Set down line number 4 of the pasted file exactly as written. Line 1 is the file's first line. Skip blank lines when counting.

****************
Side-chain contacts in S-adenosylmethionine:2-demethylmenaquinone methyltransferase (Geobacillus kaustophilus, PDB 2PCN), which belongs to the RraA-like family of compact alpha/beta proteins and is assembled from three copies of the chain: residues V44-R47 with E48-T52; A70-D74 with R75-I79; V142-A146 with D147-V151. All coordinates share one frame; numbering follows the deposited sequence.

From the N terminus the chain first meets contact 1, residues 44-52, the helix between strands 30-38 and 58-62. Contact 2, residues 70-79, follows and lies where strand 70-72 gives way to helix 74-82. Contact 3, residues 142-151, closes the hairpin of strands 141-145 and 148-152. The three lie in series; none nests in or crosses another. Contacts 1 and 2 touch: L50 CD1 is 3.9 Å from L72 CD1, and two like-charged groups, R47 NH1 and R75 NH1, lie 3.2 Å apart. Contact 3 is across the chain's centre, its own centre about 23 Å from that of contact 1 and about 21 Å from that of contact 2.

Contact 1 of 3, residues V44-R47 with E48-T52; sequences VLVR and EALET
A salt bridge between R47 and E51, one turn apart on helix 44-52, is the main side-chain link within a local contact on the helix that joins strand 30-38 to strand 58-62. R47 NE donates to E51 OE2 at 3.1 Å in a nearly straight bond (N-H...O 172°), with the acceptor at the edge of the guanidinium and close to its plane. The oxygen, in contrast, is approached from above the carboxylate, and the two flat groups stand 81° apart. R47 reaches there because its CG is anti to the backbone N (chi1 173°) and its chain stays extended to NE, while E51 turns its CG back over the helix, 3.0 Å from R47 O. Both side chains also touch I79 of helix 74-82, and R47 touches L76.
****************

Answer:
A salt bridge between R47 and E51, one turn apart on helix 44-52, is the main side-chain link within a local contact on the helix that joins strand 30-38 to strand 58-62. R47 NE donates to E51 OE2 at 3.1 Å in a nearly straight bond (N-H...O 172°), with the acceptor at the edge of the guanidinium and close to its plane. The oxygen, in contrast, is approached from above the carboxylate, and the two flat groups stand 81° apart. R47 reaches there because its CG is anti to the backbone N (chi1 173°) and its chain stays extended to NE, while E51 turns its CG back over the helix, 3.0 Å from R47 O. Both side chains also touch I79 of helix 74-82, and R47 touches L76.